The initial reaction from presenting the Open Source Vacuum Cleaner on Adafruit’s Show and Tell has been great, they’re said some wonderful things…
“The Open Source Vacuum Cleaner is now one of my favourite projects, it happened that fast!”
“It’s one of those, why didn’t we think of that, of course!”
“The Open Source Vacuum Cleaner is some thing that would be useful for every hackerspace.”
“This is a really, really good idea.”
“I want your Open Source Vacuum Cleaner more than the next Dyson that comes out.”
The following is a list of the parts used in the Mark II vacuum cleaner, unfortunately it shows that it was impossible to buy everything from one place in one go because we didn’t have a strong plan, however it almost all was aquired from the Farnborough industrial estate where there is a Maplin, B&Q, Wickes, and ScrewFix. The Travis Perkins we visited was only because we wanted to research alternative bins before spending money on a builders bucket, but they had them at B&Q, Wickes, and Screwfix so we could have choosen one of thier products.
The above is the (slightly broken) results of the second prototype. The purpose of this prototype was to build a functional version, and to experiment with having another person build the device to figure out how to enable someone to build there own.
The Vacuum Cleaner was also an experiement in a couple of other different ways…
1. The Vacuum Cleaner was built out of parts predomenantly from B&Q which was a test to see how feasible (and expensive) this might be.
2. The distance to Vacuum Cleaner experiment. The idea here was to test how far I would have to travel to build a vacuum cleaner. Even in the country side, we managed it within 15 miles radius.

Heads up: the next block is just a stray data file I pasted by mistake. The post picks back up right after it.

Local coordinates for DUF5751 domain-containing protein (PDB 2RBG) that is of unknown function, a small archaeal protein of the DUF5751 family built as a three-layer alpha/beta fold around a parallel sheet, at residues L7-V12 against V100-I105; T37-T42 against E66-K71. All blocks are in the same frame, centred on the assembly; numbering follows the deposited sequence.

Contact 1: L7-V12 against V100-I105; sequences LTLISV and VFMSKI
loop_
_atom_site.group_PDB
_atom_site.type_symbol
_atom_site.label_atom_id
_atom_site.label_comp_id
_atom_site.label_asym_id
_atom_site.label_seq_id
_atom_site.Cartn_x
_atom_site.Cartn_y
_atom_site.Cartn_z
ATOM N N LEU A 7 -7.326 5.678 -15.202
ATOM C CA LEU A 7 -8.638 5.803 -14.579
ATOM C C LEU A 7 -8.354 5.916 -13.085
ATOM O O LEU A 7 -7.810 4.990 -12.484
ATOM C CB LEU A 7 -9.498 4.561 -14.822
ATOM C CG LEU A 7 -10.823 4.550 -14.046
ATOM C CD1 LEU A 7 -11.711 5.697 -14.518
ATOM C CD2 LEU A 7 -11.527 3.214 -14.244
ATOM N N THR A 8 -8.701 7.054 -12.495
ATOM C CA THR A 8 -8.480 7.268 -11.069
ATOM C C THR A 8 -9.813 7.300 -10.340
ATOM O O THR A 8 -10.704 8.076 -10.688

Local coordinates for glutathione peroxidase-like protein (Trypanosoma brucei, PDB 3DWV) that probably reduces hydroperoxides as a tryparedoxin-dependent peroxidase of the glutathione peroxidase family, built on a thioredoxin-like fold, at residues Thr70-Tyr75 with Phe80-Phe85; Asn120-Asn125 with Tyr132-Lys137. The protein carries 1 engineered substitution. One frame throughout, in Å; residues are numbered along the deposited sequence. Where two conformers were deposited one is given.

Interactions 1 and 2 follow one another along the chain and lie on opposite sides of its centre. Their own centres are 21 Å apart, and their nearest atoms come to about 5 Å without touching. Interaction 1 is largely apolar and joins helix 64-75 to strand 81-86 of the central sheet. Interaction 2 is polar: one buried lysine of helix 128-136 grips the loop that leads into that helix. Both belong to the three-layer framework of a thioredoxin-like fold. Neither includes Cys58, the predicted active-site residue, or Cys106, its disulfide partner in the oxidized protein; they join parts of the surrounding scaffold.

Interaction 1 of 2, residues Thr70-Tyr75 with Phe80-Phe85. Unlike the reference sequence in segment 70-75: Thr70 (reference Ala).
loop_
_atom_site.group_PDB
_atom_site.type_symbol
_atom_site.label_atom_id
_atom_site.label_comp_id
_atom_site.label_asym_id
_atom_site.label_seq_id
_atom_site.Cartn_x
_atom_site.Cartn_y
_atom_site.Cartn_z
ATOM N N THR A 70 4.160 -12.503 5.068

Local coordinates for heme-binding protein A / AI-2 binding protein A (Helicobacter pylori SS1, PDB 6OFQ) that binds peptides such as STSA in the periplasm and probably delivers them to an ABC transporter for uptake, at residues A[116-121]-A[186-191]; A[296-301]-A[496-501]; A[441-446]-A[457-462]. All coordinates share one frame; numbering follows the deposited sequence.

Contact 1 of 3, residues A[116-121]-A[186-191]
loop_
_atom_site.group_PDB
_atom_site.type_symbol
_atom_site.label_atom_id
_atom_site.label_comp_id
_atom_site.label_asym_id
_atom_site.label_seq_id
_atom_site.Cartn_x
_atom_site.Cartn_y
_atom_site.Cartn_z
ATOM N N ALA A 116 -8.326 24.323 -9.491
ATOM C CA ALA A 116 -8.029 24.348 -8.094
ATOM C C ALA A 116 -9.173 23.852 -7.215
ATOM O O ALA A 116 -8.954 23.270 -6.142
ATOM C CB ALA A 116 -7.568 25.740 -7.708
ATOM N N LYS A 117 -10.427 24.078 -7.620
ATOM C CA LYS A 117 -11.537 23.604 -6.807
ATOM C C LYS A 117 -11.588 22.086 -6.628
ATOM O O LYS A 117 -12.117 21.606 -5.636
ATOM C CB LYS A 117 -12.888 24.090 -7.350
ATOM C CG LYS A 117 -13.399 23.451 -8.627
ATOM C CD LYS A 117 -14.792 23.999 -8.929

3. How long would it take to build an Vacuum Cleaner: 1 week
The entire build of this Vacuum Cleaner from store to end was about cobbling something together with the principals I defined to someone who had not a clue about how a Vacuum Cleaner actually works.
The result as you can see is a quirky and yet fully functional and powerful Vacuum Cleaner. The hardest parts to obtain are the motor, hose and tools. These problems are easily negated by hacking an older unit, or ordering from a spare parts supplier.
So what’s next?
The working prototype is great, however I would like to produce one more vacuum cleaner that has the nice, aesthetic finish, and if not actually working could theoretically work.
This design needs to have the beauty of a piece of furniture, something like an Eames classic is my current thought, I am looking for help with this as I am not a product designer, if any of you could help me at all it would be appreciated, there are only a couple more weeks left until the project concludes however.
I have decided to maintain a Github repo for all of the final parts for my version 1 release of the documentation, Git Hub supports files, has a pages feature and a Wiki feature so I can produce a page about the project with some marketing about it. A wiki as the documentation on how to design your vacuum cleaner and the repo to store all the files and allow version management.
Today I cautiously stripped the wires back on my fabric cable and wired it up for real, rather nervously I crimped the spade connectors on and hooked it up. Then for a good 5 minutes I wondered around more nervous than a man outside the delivery room in a hotel. Then suddenly, I thought, bugger it! I plugged it in, turned it on and VROOOOOOOOOOOM. Then silence.
The motor turned on with such force and inertia the neutral line became unplugged. The point is that it worked, and I hadn’t been electrocuted, melted the carpet, or blown up the motor. For the few miliseconds it was on it even sounded a bit like a vacuum cleaner.
I need to build a mount for it. So much to do!
My work on the screw cuff is progressing well, I have been using the Ultimaker 3D printer at UCA to print some prototypes, the latest of which is very good.
The first prototype was too small but the basic principal is there:
The next few prototypes were just minor tweaks, until I added an end stop and ended up with this: